Copper for Stills
FROM SERENDIPITY TO FUNCTIONALITY
WRITTEN BY PAUL HUGHES, PH.D.
What it is that makes copper as a material of construction so advantageous that it outweighs the higher cost, beyond esthetics? WWW.ARTISANSPIRITMAG.COM â€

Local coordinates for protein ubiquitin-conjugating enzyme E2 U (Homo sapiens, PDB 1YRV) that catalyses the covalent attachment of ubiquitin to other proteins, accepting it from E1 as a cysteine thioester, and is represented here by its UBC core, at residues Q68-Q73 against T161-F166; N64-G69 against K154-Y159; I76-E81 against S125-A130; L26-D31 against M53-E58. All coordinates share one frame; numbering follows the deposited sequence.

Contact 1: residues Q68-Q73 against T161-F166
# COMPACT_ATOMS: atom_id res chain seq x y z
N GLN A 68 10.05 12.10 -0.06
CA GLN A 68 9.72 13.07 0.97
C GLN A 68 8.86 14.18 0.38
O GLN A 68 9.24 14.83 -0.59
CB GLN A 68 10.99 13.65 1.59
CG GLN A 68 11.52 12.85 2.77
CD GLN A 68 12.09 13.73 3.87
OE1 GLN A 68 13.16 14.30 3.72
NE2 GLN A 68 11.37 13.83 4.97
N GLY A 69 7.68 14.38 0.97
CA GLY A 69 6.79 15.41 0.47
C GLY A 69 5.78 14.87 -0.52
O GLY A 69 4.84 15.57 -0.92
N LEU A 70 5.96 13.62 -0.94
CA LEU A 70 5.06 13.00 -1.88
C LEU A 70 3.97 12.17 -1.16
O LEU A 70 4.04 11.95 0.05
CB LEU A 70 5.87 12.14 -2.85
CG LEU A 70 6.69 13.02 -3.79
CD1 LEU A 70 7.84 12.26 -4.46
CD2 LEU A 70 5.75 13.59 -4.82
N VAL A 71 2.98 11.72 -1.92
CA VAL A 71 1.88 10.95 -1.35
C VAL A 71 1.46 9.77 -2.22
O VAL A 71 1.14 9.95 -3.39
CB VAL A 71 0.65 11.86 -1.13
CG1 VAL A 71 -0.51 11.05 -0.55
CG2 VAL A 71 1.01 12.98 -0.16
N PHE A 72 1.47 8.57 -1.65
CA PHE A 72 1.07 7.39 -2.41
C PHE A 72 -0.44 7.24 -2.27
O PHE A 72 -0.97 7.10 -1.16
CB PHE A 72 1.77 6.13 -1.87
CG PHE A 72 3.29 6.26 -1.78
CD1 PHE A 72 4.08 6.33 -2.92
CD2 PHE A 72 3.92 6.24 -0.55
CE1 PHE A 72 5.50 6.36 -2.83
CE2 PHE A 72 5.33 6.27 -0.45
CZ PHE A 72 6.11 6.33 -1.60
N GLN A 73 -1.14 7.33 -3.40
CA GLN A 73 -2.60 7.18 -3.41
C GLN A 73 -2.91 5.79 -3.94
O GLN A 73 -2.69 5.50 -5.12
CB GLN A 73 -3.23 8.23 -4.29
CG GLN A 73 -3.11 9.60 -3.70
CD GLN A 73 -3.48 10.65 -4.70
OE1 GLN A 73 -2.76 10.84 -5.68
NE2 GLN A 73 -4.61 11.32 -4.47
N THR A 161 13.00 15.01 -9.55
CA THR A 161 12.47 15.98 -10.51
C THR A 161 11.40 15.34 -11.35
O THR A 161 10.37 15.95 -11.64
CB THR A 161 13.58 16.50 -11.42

he use of copper for the fabrication of distilling equipment remains a popular choice amongst still manufacturers and distillers alike. However, this is clearly not a decision made on economic grounds. As of May 2018, copper traded at around $3.10/lb, while 304 stainless steel traded at around $1.58/lb. So it is pertinent to consider what it is that makes copper as a material of construction so advantageous that it outweighs the higher cost, beyond esthetics. Copper has been in use since prehistory (the use of copper metal probably begins before 8000 BCE), not least because it can be found as the free metal in nature. Its relatives in the periodic table, silver and gold can also be found in their native states, and explains the historical uses to which these three metals were put. Today, native copper is not mined commercially as it is very rare. Rather, various ores, usually oxides and sulfides, are mined. Copper metal is typically released from its ores by heating in the presence of carbon.
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